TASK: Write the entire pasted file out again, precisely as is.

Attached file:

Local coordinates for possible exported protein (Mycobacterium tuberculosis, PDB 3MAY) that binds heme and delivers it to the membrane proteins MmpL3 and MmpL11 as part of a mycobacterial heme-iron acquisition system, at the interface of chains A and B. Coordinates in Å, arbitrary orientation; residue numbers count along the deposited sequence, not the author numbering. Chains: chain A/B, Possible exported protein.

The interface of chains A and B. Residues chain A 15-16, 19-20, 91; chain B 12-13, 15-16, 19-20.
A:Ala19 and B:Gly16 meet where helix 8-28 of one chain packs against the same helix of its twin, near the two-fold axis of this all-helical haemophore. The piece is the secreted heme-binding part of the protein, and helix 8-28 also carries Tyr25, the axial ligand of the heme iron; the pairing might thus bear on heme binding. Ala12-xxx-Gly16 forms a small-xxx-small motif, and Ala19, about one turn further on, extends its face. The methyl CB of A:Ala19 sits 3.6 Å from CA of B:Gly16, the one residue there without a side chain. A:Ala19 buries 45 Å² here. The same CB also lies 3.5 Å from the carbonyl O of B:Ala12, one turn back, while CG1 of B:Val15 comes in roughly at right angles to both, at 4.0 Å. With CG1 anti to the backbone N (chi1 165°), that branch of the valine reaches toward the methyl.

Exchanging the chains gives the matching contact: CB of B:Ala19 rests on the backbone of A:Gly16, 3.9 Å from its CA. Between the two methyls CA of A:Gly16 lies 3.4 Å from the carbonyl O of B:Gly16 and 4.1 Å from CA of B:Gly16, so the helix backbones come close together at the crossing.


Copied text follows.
Local coordinates for possible exported protein (Mycobacterium tuberculosis, PDB 3MAY) that binds heme and delivers it to the membrane proteins MmpL3 and MmpL11 as part of a mycobacterial heme-iron acquisition system, at the interface of chains A and B. Coordinates in Å, arbitrary orientation; residue numbers count along the deposited sequence, not the author numbering. Chains: chain A/B, Possible exported protein.

The interface of chains A and B. Residues chain A 15-16, 19-20, 91; chain B 12-13, 15-16, 19-20.
A:Ala19 and B:Gly16 meet where helix 8-28 of one chain packs against the same helix of its twin, near the two-fold axis of this all-helical haemophore. The piece is the secreted heme-binding part of the protein, and helix 8-28 also carries Tyr25, the axial ligand of the heme iron; the pairing might thus bear on heme binding. Ala12-xxx-Gly16 forms a small-xxx-small motif, and Ala19, about one turn further on, extends its face. The methyl CB of A:Ala19 sits 3.6 Å from CA of B:Gly16, the one residue there without a side chain. A:Ala19 buries 45 Å² here. The same CB also lies 3.5 Å from the carbonyl O of B:Ala12, one turn back, while CG1 of B:Val15 comes in roughly at right angles to both, at 4.0 Å. With CG1 anti to the backbone N (chi1 165°), that branch of the valine reaches toward the methyl.

Exchanging the chains gives the matching contact: CB of B:Ala19 rests on the backbone of A:Gly16, 3.9 Å from its CA. Between the two methyls CA of A:Gly16 lies 3.4 Å from the carbonyl O of B:Gly16 and 4.1 Å from CA of B:Gly16, so the helix backbones come close together at the crossing.